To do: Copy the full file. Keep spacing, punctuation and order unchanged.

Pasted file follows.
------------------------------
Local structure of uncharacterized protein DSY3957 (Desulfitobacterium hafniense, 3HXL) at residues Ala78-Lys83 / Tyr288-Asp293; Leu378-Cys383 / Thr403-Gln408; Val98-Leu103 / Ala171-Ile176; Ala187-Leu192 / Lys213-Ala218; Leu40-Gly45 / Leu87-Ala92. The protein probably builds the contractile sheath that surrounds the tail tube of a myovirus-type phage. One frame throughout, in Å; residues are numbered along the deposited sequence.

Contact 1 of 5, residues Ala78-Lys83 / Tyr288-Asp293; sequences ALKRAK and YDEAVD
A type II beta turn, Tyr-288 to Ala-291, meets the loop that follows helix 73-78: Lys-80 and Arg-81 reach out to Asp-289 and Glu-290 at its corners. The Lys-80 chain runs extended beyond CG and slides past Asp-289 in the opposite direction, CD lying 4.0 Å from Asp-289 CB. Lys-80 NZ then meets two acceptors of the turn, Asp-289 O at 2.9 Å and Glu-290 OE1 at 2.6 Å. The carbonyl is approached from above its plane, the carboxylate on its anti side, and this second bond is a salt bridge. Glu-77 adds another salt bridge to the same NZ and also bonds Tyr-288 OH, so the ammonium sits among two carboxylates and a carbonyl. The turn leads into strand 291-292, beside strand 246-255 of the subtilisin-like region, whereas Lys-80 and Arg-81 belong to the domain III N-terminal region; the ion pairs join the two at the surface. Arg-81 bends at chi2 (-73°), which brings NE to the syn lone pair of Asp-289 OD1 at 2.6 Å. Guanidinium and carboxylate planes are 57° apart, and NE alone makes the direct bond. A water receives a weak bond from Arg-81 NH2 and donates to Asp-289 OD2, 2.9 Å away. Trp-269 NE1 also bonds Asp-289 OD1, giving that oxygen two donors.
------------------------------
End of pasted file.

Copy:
Local structure of uncharacterized protein DSY3957 (Desulfitobacterium hafniense, 3HXL) at residues Ala78-Lys83 / Tyr288-Asp293; Leu378-Cys383 / Thr403-Gln408; Val98-Leu103 / Ala171-Ile176; Ala187-Leu192 / Lys213-Ala218; Leu40-Gly45 / Leu87-Ala92. The protein probably builds the contractile sheath that surrounds the tail tube of a myovirus-type phage. One frame throughout, in Å; residues are numbered along the deposited sequence.

Contact 1 of 5, residues Ala78-Lys83 / Tyr288-Asp293; sequences ALKRAK and YDEAVD
A type II beta turn, Tyr-288 to Ala-291, meets the loop that follows helix 73-78: Lys-80 and Arg-81 reach out to Asp-289 and Glu-290 at its corners. The Lys-80 chain runs extended beyond CG and slides past Asp-289 in the opposite direction, CD lying 4.0 Å from Asp-289 CB. Lys-80 NZ then meets two acceptors of the turn, Asp-289 O at 2.9 Å and Glu-290 OE1 at 2.6 Å. The carbonyl is approached from above its plane, the carboxylate on its anti side, and this second bond is a salt bridge. Glu-77 adds another salt bridge to the same NZ and also bonds Tyr-288 OH, so the ammonium sits among two carboxylates and a carbonyl. The turn leads into strand 291-292, beside strand 246-255 of the subtilisin-like region, whereas Lys-80 and Arg-81 belong to the domain III N-terminal region; the ion pairs join the two at the surface. Arg-81 bends at chi2 (-73°), which brings NE to the syn lone pair of Asp-289 OD1 at 2.6 Å. Guanidinium and carboxylate planes are 57° apart, and NE alone makes the direct bond. A water receives a weak bond from Arg-81 NH2 and donates to Asp-289 OD2, 2.9 Å away. Trp-269 NE1 also bonds Asp-289 OD1, giving that oxygen two donors.